However, the wording of the Basic Law means, to some, that Israel has unilaterally taken control of all of Jerusalem – including the Old City and East Jerusalem, which were won in the 1967 war. This could hamper negotiations, should the Palestinian leaders decide they want to negotiate rather than perpetuate conflict.

Section 4: language

The official languages of Israel were taken from British rule over the territory between 1922 and 1948. At the time, English, Hebrew and Arabic were all official languages of the Palestine Mandate and remained so since. However, some people see a threat to the status of Arabic as Section 4 states “The Arabic language has a special status in the state; Regulating the use of Arabic in state institutions or by them will be set in law.” This could be considered as a ‘demotion’ of the language.

However, the reason there is confusion is that section 4 also states “This clause does not harm the status given to the Arabic language before this law came into effect.”

It is hard to reconcile these clauses but Arabic will undisputedly continue to be on official signage and an integral part of the nation, especially given that 21% of the population are Arab and a 2015 study found that 17% of Israeli Jews can understand Arabic.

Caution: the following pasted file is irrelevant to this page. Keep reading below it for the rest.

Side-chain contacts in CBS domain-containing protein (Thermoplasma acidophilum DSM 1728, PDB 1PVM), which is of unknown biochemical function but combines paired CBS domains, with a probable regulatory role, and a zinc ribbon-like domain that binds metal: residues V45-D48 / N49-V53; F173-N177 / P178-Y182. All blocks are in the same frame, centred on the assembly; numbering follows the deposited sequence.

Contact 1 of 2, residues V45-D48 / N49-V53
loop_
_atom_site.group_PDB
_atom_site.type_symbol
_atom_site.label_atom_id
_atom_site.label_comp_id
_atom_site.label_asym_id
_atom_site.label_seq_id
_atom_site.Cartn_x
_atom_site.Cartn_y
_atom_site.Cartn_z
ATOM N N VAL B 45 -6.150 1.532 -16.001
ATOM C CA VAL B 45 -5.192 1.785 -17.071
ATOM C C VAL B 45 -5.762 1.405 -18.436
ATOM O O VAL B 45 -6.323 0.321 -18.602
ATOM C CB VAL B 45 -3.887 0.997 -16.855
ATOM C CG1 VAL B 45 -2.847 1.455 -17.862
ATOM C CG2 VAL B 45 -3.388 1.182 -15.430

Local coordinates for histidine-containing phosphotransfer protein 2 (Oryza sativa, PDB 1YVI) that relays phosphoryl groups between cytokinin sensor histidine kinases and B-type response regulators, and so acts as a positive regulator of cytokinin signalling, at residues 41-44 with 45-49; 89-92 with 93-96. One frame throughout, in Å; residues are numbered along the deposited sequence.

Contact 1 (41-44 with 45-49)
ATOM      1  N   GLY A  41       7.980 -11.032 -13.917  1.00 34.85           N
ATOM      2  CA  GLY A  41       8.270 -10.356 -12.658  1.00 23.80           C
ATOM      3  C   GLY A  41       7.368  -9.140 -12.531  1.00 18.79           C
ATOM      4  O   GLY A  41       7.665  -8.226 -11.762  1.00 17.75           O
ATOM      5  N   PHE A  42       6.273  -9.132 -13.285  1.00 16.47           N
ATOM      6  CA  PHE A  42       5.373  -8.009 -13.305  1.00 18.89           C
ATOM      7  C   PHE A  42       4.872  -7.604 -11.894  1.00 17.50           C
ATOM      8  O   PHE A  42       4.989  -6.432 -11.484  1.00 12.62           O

What else caused controversy?

While thousands of Israelis took to the streets to protest the entire draft bill, there were some clauses that appeared in drafts of the Basic Law and caused even more controversy than the final, approved text.

A clause that would have allowed the state to “authorize a community composed of people having the same faith and nationality to maintain the exclusive character of that community.” was removed from the final bill. President Reuven Rivlin spoke against this clause, saying it could allow the establishment of towns that would, for example, exclude Jews of Middle Eastern origin, ultra-Orthodox Jews or homosexuals.



The Basic Law came about as Israeli Members of Knesset felt under pressure from the International Community and internal politics. The Judges of Israel will have discretion in how to apply the laws and given that the Supreme Court currently treats Arabs preferentially, even the most controversial clauses are unlikely to alter the democratic nature of Israel in any substantial way.

Some of the outrage over the Basic Law may be coming from genuine concern for Israeli democracy but it seems like hysteria and double-standards are once again being applied in order to demonise and delegitimize Israel. It is ironic that the same knee-jerk reactions from those who are upset by the very nature of a Jewish state seem to have played a part in the Basic Law being drafted and passed.